Pal may actually be the foremost artist specialising in busts of Rabindranath Tagore. He created 29 foreign installations of Tagore statues between 1992 and 2010.

Born in December 1949 into a family of traditional artists in Krishnagar in West Bengal, Pal watched his grandfather make miniature clay models and his father make portrait sculptures.

“My interest in art developed from my childhood,” he said, by email.

Berlin has the most statues of Rabindranath Tagore created by Gautam Pal, with four original works commissioned over the course of four years (2003-7).

The only public figure that Pal has crafted more than Tagore is Mahatma Gandhi, who he sculpted for foreign consumption 47 times over two decades, from 1987 to 2009. His first Gandhi statue was installed in Moscow.

It takes about 100 days to make a bust, he says, from the clay modelling to the bronze casting.

“Delicacies of Colour”

Dublin isn’t the only city in Ireland to boast a statue of the polymath. For the 150th anniversary of W.B. Yeats’ birth, Sligo received its very own bust of Tagore.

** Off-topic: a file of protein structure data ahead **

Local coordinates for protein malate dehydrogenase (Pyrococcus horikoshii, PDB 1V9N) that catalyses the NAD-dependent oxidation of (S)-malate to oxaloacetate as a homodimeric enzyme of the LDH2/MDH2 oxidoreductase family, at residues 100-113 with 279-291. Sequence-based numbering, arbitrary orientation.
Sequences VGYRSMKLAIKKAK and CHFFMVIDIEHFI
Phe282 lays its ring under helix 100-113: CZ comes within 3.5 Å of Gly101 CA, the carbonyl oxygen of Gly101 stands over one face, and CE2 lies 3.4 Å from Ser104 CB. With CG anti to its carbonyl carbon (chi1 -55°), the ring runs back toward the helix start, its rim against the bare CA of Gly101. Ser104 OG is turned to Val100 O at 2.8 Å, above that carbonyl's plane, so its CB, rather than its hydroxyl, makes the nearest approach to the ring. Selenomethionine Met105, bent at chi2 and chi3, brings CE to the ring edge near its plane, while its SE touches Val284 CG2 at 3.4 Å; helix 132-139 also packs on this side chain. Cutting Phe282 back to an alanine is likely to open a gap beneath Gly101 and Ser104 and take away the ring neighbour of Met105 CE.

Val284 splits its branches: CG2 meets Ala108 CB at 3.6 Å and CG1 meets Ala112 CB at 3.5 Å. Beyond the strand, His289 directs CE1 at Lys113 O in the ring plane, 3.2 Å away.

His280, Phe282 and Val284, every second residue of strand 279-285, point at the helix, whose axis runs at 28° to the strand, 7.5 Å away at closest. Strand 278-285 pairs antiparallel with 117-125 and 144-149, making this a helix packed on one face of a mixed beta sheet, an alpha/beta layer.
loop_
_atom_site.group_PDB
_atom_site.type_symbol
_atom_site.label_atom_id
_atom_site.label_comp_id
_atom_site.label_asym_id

Yeats spent many of his childhood holidays in Sligo and referenced it often in his work. In 2015, a statue similar to the one in St Stephen’s Green was unveiled as a gift from the ambassador of India to Ireland.

Yeats once wrote that Tagore’s work was full of “untranslatable delicacies of colour”. Perhaps that is why he championed Tagore’s writing so passionately and so wholeheartedly.

“Tagore also knew Ezra Pound and George Bernard Shaw, but none of them reacted the way Yeats did. It’s quite iconic,” says Sen.

[UPDATE: this article was updated on 13 October at 16:40 to include more details about the artist Gautam Pal.]

Nicky Daly is a freelance journalist living in Dublin. She is deeply interested in areas of cultural and social responsibility.

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  1. Really interesting, thank you! As a result I’ve just ordered a book of Rabindranath Tagore poems via my local library.

  2. I always find the Dublin Inquirer articles fresh and intriguing without the spin and underlying cronyism that the Irish newspapers are so saturated by. The Inquirer is from the reality of street life in the City as it is lived and suffered by real people and not reported from the “security” of Corporate Newspaper life it has it’s “finger on thd pulse” .